A new way of scanning the brain could allow doctors to diagnose the most common form of dementia earlier when treatments could be more beneficial.

Experts says diagnosing Alzheimer's disease is not easy because early abnormalities, such as the emergence of protein plaques, are similar to normal ageing.

Patients diagnosed with symptoms are most likely already in the middle or late stage of the disease. 

The brain uses lots of energy when it working efficiently and a strong indicator of the disease is the low ability of brain cells to use glucose. 

Levels are normally checked using PET scans (positron emission topography) but it is expensive and involves radiation so patients cannot be scanned too frequently.

A recently developed method, called Chemical Exchange Saturation Transfer (CEST), can image brain glucose using magnetic resonance imaging (MRI) which is more widely available and has no radiation exposure risk to patients.

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The University of Aberdeen team will study, for the first time, if CEST can detect differences in glucose concentration between patients with Alzheimer’s disease and volunteers without symptoms of similar age. 

The technique has been used in the detection of brain tumours.

"Diagnosing Alzheimer's Disease is really difficult, "said Dr Gordon Waiter, Director of the Aberdeen Biomedical Imaging Centre at the University of Aberdeen.

"Most available treatments aim at controlling symptoms at early stage rather than providing a cure. Therefore, early diagnosis of Alzheimer’s disease is important

"Your brain uses lots of energy when it is working and that comes in the form of glucose.

"Unfortunately of the markers of Alzheimer's Disease is that parts of the brain don't work as well as they did before and they use less glucose.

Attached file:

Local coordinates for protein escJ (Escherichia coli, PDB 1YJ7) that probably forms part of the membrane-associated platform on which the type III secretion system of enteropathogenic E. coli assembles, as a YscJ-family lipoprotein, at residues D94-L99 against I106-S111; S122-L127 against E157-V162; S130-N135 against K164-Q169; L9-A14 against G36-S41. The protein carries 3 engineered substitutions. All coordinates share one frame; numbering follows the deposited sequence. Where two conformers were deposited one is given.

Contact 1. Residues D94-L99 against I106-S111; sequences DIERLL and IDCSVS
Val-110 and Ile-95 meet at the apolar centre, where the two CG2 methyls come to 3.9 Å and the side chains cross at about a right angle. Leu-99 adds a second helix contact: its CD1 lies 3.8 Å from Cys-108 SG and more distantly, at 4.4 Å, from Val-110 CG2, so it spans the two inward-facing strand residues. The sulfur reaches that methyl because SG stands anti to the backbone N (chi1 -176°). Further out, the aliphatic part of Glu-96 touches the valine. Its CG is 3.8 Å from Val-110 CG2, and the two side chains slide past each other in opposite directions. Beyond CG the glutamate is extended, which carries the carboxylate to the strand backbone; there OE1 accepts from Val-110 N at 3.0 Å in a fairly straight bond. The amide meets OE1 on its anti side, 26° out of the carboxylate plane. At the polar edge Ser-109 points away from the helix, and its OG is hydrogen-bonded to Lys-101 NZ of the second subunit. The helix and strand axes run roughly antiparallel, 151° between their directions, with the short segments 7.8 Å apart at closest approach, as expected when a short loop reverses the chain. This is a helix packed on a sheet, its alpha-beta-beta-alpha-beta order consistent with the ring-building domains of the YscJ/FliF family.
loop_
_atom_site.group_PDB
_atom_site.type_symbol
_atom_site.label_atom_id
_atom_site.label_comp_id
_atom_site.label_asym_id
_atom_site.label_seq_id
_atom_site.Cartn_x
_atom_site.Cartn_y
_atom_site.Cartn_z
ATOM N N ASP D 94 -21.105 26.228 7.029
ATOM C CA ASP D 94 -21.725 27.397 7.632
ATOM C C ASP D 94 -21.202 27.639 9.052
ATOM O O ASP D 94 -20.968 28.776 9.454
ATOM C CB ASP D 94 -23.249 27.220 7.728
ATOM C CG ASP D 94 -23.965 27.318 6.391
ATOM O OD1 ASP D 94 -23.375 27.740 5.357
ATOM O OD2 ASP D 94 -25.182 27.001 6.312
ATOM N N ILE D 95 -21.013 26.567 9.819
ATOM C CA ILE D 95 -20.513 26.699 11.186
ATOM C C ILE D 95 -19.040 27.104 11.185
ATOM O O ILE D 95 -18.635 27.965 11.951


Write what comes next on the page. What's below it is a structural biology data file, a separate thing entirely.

"What we are hoping to see in the scan are areas of the brain where there is less glucose uptake in people with Alzheimer's Disease compared to people without Alzheimer's Disease.

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"We are hoping that MRI, which has no radiation and is much more widely available give us a more widely available solution.

"The main advantage would be earlier detection we hope."

Research shows that in 2019 there were over 850,000 people with dementia in the UK – which represents 1 in every 14 of the population aged 65 years and over. In 2040 it is forecast there will be over 1.5 million people with dementia in the UK.

Recent findings have shown that abnormal clearance of waste in the glymphatic system - the lymphatic system in the brain - is one of the hallmarks of early Alzheimer's disease.

The glymphatic system is a drainage-like system for cerebrospinal fluid to flow through the brain tissue called brain parenchyma, thus facilitating efficient clearance of solutes such as glucose and protein waste from the brain.

CEST has already been used in trials on mice by scientists from the USA, Sweden and Hong Kong which found that glucose uptake was lower in the mice with Alzheimer's Disease.

Dr Waiter said: "Chemical Exchange Saturation Transfer is a promising new method for diagnosing this disease and this important study will give us more information about its effectiveness as a diagnostic tool. 

The study, which is funded by the Chief Scientist Office (CSO), is now preparing to recruit participants.